If you are motivated and relatively smart you can take a pretty mundane / simple idea (iBanking discussion board) and turn it into a nice small "lifestyle" business. Now I plan to run WSO full time when 3 years ago that would have been laughable. The key is you have to be willing to work your ass off. Look at what Dosk did with Mergers & Inquisitions...when he first launched his blog, he was on here giving great detailed advice to anyone that wanted it -- as a result his blog got more traffic, his reputation was built and he was able to build ancillary businesses off of that success.

i have seen countless other iBanking communities / blogs that eventually die out -- i don't think that it because their ideas are any worse/better. I just think Dosk outworked all of them (and was relatively early like WSO) = execution.

-Patrick

    • 3
Oct 20, 2009

How do banks and HF feel about you running a side business while employed? I know my contract stipulates I cannot, but how firm is that? Do they really care or is that just there so your not making calls for your business at your desk.

Oct 20, 2009
UBmonkey:

How do banks and HF feel about you running a side business while employed? I know my contract stipulates I cannot, but how firm is that? Do they really care or is that just there so your not making calls for your business at your desk.

Ultimately, you have to ask yourself whose team you're playing for. If you are playing for their team, then the answer is simple - you do nothing but work for them.

If, however, you're playing for your team, the answer is the opposite but just as simple. You do whatever you have to do to earn your release from indenture.

At the end of the day (thought I'd work one of those annoying buzzwords in), would the company go to bat for you if the chips were down? A few bad trades made way over your head that you had nothing to do with and you're pounding the pavement looking for another job.

Your primary loyalty has to be to yourself and your family.

Oct 20, 2009

Very interesting topic of discussion. Patrick makes a very valid point regarding the "lack of good idea." You don't need to start the next google, twitter, amazon, which is the trap many of us, including myself, fall into. As a VC analyst, I'm always thinking about the next "big" thing. In pitches its all about disruptive technology in a multi-billion dollar market with a clear exit strategy. The companies that fit into that description are the ones we all hear about, which seems to create a feeling that if you don't have the next big idea then your company will automatically fail.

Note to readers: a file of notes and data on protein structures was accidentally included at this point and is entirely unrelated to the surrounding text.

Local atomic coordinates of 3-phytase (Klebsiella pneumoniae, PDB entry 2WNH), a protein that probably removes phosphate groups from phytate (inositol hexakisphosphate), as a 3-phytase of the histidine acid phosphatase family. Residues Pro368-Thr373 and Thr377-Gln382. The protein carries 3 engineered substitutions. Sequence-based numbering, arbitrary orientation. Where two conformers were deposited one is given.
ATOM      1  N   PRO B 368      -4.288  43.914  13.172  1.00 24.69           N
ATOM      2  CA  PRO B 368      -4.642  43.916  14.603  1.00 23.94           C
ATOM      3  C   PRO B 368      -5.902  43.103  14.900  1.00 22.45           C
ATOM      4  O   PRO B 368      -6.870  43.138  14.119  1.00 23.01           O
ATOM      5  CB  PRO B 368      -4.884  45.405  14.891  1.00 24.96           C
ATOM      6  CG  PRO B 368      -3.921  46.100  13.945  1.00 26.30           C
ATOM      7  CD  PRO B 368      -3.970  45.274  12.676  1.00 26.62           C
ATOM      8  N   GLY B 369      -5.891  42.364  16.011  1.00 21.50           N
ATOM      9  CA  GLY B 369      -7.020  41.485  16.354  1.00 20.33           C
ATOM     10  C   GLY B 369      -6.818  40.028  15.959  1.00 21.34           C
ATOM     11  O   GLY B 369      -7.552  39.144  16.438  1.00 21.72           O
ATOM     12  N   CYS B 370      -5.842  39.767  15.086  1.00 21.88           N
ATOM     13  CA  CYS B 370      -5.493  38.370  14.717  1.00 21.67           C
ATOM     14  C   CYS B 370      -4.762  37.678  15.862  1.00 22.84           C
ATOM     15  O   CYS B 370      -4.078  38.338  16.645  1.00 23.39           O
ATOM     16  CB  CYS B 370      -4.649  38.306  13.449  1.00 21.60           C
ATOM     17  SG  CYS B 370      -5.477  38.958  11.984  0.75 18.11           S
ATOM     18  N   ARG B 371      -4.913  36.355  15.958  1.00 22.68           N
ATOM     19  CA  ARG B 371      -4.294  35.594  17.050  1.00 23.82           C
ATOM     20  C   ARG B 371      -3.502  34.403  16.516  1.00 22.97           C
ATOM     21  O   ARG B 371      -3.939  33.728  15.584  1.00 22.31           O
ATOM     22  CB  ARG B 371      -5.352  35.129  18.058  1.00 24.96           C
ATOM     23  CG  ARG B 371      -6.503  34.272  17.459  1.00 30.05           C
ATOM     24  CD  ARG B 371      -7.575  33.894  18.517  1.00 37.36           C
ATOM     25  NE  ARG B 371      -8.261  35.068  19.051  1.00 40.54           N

We all have our over priced education, which tells us we should be working for some "prestigious" company/firm. For some reason our schools lead us to believe we are better than everyone -- we are better than students at xyz school, we are better than kids that never went to school, etc, etc. I'm sure all have friends who decided to go into the trades(plumber, electrician,etc) and I'm sure some of us made fun of them for not going college. The funny thing is that while the rest of us are getting owned at an ibank, pe shop, or accounting firm, if they become good at what they do and start their own company they will be the ones with the million dollar homes. Companies don't need to be a disruptive force or complicated at all...they just need to be good at what they do.

Oct 20, 2009

For me trading is like running my own business. I know that im getting paid for exactly what Im worth and there is no debating that since I control my P&L. What is unique about prop trading is the ability to really leverage your edge. Take an idea and prove that it works on a small scale and given the right liquidity you can really have something profound that you can make a lot of money doing. I have been trading since April and what used to be a good week is now a good morning, it swings both ways but if you have an edge that wont matter in the long run. Most people deep down I think are pretty risk averse and would rather have security.

From a young age I knew I wanted to run my own business but never really had that big idea till I started noticing repetitive patterns in markets. I kinda have to disagree that idea generation is over rated. I think one of the most important factors is surprise.... PASSION for what it is you do. Patrick loves this site and its clear.

As far as education goes I also agree that elite institutions are good at molding drones but it seems like the people that are REALLY driven to excel do so past a couple years in banking.

"Oh the ladies ever tell you that you look like a fucking optical illusion" - Frank Slaughtery 25th Hour.

Oct 20, 2009

WARNING: LONG POST (skip)

I have been wondering the same thing about why more students, especially from elite colleges do not try to go out there and make their own destiny. Yes I know that the failure rate is very high, but when is the last time you didnt learn something valuable from a failure?